Now go back and replace "Bacheloron" with "boss" and "chosen" with "promoted," and you'll see that they may have accidentally set up a really freaky metaphor for the way structural racism can sometimes work without anybody setting out to do it. They consider this system, by the way, to be utterly race-neutral. But in practice, in actual undeniable fact, it has been a story almost entirely of a white person picking the next white person, and of that white person then picking another white person, and everybody shrugging and saying, "I just went with my gut! It was love!"

And that's why the fact that they chose Rachel to be the Bachelorette is much less interesting to me than this question: Whom will they offer her as candidates?

If the reason candidates of color were quite few in number until relatively recently was that the Bachelorons were white and the show had Certain Unspoken Ideas About Compatibility, that should mean Rachel should get mostly — not exclusively, but mostly — black men to choose from. (I am in no way endorsing those C.U.I.A.C., by the way; I am merely positing them as one of the ways the show could choose to try to explain its past casting decisions.) And if that happens, and if the show is right about compatibility (again, I don't think it is), then Rachel might well choose mostly black men at the top of her list. So maybe then you get a black Bachelor. And then maybe another black Bachelorette.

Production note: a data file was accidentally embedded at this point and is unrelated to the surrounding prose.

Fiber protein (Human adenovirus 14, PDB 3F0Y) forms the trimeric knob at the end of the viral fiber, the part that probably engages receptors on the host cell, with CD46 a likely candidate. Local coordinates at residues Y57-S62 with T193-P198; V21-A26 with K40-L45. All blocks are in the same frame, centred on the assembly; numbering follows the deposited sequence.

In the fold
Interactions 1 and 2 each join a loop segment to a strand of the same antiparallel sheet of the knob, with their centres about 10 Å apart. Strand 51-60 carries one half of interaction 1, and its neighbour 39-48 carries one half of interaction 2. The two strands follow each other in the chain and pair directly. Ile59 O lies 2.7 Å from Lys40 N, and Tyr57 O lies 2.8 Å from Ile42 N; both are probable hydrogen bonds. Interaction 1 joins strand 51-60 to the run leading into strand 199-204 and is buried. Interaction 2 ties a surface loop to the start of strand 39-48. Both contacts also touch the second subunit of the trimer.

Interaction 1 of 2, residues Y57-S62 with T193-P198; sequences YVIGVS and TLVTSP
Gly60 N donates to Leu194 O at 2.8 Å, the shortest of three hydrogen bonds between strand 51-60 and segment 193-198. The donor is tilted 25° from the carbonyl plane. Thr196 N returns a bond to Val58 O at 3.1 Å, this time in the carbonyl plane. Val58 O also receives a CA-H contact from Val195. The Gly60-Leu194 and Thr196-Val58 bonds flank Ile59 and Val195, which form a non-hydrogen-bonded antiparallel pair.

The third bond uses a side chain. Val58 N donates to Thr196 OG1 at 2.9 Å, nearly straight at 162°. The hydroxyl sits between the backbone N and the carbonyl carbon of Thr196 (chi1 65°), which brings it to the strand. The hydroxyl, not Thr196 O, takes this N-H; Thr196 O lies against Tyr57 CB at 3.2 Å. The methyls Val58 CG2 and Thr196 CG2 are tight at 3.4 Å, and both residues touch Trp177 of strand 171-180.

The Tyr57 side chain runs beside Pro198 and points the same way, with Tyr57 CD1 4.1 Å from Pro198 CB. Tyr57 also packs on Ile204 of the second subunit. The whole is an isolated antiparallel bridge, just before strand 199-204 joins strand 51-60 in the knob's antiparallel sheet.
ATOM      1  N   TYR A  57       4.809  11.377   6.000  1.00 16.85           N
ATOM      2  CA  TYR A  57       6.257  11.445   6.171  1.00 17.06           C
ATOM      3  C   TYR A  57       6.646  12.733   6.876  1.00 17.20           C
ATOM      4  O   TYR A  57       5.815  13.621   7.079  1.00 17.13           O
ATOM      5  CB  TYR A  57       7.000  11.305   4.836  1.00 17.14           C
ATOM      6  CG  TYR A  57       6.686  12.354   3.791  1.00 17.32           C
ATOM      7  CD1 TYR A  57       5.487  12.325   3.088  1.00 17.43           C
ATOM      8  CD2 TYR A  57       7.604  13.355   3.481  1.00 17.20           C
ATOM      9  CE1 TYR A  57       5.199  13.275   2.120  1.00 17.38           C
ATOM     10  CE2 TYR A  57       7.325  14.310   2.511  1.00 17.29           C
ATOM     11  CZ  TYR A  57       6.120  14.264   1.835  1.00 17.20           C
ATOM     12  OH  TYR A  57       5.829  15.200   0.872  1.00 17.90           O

If that doesn't happen, then the story they've been telling is, in some way, wrong, or at least incomplete.

Before you come at me to explain that you've seen UnREAL and all of this is phony, let me stress this: for the purposes of this argument, it doesn't matter. Consider it a manufactured narrative, and you come out at exactly the same place: the show has put itself in an intriguing bind by building into its story structure both a longstanding lean against interracial dating and a story where being chosen by this season's hero is key to being next season's hero. This link between each season and the next has created a way for the centrality of white leads to perpetuate itself, without anyone who set up the whole one-goofus-leads-to-another system having ever needed to have that motive. The motives were undoubtedly ratings, familiarity, and audience loyalty; they probably wouldn't care if the lead were a head of lettuce on a broomstick as long as people watched. (Which they might.) (And let's be honest: some past Bachelors weren't far from that anyway, BRAD.) But it doesn't matter — the effect was the same.

So yes, it's interesting to see Rachel chosen as the Bachelorette. But watch for her list of suitors. Because that's where you'll get the hint about what the real rules are.

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OK, so we don't always talk about reality TV on this show, like who's going to be the next bachelor or bachelorette. But today, we are going to talk about it. The dating show "The Bachelor" and its sister show, "The Bachelorette," have been roundly criticized for years over a lack of diversity.

But last night, it was announced that an attorney from Texas named Rachel Lindsay will be the next bachelorette. And she's black. Here to talk about this is NPR pop culture correspondent Linda Holmes. Hey.


MCEVERS: OK, so how is it that a show like this went on for 15 years and 33 seasons and never cast a black person as a lead before now?